Last year, Gov. Phil Murphy signed the Liberty State Park Conservation, Recreation, and Community Inclusion Act into law that sets aside $50 million to fund a two-year long Design Task Force to devise a master plan for the state park.

A date has not yet been set for a public meeting of the task force.

Black and brown families like those living in Greenville are sick and tired of other people dictating what is best for them.

Listen to what the Greenville community desires. They want a safe, indoor place for children to play basketball, swim, and skate year-round.

They want to be able to easily access a clean park filled with active recreational activities. They want Liberty State Park to be more than what it is, so it serves everyone’s needs.

That’s not an unreasonable ask.

Richard T. Smith
NJ NAACP President

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  1. After 45 years of the DEP claiming they are going to clean the park, Sam Pesin’s plan all along was to bury the contaminants and then flood the park into a swamp. He has never been a friend of Liberty State Park and never been an advocate for Jersey City people like his Father was.

  2. The plan for the Community Center is not even in the Park and people are still opposing it because they are so dumb they never even looked at the Plan that even the DEP was not opposed to. Sam Pesin wants to destroy the Park and prevent children from using it.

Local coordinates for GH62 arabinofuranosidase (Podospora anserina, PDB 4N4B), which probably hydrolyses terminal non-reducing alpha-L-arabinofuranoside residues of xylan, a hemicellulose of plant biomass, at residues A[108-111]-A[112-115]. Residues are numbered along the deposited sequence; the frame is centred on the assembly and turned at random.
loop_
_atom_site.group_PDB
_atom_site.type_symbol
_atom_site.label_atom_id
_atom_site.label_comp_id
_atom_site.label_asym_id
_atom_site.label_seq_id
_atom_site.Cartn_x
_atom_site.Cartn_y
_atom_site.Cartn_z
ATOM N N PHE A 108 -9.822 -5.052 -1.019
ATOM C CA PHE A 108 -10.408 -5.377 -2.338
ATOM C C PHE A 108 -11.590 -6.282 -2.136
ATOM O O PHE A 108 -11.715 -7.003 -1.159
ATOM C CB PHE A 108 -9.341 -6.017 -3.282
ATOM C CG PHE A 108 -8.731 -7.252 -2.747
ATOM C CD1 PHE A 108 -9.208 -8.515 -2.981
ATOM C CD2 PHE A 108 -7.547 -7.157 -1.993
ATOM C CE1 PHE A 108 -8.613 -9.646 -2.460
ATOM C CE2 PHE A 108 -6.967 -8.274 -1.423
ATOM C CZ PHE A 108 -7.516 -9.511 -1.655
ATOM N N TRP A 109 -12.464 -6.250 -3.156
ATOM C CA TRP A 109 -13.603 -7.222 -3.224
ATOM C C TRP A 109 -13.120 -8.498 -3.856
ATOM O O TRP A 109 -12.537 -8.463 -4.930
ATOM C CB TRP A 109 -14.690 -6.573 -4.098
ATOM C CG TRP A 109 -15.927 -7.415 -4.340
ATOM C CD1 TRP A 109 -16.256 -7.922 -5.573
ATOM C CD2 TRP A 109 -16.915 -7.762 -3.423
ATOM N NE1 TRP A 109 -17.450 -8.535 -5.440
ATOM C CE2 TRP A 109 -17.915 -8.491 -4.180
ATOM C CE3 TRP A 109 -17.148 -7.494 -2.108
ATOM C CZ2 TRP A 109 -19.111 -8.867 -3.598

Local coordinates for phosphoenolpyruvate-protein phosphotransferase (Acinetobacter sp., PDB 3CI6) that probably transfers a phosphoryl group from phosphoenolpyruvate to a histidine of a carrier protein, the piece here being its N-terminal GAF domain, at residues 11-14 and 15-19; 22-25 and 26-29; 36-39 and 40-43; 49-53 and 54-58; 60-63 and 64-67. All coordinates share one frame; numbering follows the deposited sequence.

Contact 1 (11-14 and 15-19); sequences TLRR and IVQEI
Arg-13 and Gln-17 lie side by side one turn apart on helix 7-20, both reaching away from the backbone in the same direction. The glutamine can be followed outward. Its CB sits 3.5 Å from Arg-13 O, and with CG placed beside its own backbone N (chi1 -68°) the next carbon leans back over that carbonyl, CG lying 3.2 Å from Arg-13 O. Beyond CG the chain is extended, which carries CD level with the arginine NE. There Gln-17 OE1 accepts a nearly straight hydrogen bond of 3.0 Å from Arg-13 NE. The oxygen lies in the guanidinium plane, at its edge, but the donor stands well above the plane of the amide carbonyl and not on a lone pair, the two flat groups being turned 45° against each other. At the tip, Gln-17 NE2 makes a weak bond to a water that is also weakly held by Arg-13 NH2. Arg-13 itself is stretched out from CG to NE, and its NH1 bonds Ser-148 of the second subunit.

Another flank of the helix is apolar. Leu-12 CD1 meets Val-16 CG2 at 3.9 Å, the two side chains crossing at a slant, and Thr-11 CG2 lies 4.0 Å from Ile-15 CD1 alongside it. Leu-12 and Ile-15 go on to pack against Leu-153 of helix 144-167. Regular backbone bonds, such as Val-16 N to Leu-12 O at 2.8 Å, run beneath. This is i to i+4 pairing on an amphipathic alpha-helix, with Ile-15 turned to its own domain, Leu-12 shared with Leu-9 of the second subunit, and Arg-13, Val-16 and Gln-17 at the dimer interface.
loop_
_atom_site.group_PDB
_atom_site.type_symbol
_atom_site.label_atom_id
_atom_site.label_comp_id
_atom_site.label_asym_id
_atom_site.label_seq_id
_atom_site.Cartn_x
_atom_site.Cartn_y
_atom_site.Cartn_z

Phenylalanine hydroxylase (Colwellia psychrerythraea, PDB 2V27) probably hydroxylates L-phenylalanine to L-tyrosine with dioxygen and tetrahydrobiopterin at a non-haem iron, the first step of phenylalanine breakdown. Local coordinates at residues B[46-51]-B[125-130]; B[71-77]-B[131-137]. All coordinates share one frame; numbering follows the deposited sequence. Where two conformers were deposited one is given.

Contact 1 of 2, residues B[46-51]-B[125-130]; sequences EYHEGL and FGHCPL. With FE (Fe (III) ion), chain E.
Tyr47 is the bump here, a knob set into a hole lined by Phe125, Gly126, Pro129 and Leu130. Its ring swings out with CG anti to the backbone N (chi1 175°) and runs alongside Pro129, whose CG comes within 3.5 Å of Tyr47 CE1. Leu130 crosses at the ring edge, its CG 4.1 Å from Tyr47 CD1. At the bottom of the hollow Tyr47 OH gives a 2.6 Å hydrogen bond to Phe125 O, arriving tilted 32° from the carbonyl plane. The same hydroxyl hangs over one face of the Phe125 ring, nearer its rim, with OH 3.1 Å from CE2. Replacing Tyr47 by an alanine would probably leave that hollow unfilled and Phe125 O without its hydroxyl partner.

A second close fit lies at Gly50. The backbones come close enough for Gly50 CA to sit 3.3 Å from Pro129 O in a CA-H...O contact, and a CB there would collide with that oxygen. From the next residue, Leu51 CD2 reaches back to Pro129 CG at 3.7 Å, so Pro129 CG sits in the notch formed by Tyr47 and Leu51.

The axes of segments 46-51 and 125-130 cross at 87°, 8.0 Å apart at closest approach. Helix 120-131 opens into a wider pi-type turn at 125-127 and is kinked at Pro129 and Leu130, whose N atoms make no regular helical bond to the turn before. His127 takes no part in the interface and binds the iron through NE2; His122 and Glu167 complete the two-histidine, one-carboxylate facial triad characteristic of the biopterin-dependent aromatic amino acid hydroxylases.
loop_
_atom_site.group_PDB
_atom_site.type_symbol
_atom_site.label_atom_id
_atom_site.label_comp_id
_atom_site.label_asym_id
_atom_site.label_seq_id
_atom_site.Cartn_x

3. I hope that Paul Fireman is paying good money to Richard Smith, or the NAACP, for this support. Anything that makes that billionaire’s pockets lighter are a good thing.

    LSP needs some ball fields, and renovations for sure. As long as Fireman doesn’t get a single acre or make a single dollar off of public land, I’m down for almost anything.

  4. TLDR: Privatize public land by crying “racism” because it makes me and my connected chums like Paul Firemen wealthier and helps get donations to the NAACP.

  5. The Democrat playbook of calling everything racist doesn’t seem to be hitting as hard as it used to.
    Will Fireman be able to pay the NAACP grifters enough or will common sense win out?

  6. First of all Liberty STATE Park is simply that, A State park. If the Residents of Jersey City want ballfields and recrecational facilities, they need to look to the city administration. As a former resident having grown up there, we HAD community centers in all the districts of the city. Today the community centers are gone. The community pools last I had known there are two of I believe three left, One in the Heights and Pavonia on Westside ave. The Bergen pool is gone and never returned. There were community centers around the city where the CETA program gave kids summer jobs, thats gone!! You talk about solving the problems in the community, but you throw money at the issue that plague the city. Please stop!! The root off the problem is that there are no outlets for the youth to have a positive impact on their lives. Instead they are left with nowhere to turn. If You really want to change the city for the better, the city need to stop the gentrification that is forcing the less fortunate to make choices they never wanted to make. Bring back the local parks and community recreation centers. Bring back the summer jobs programs for the youth. Give our children a place they can call home and have pride in community. The shame of it all is that my words will fall on deaf ears as so many other things in the city.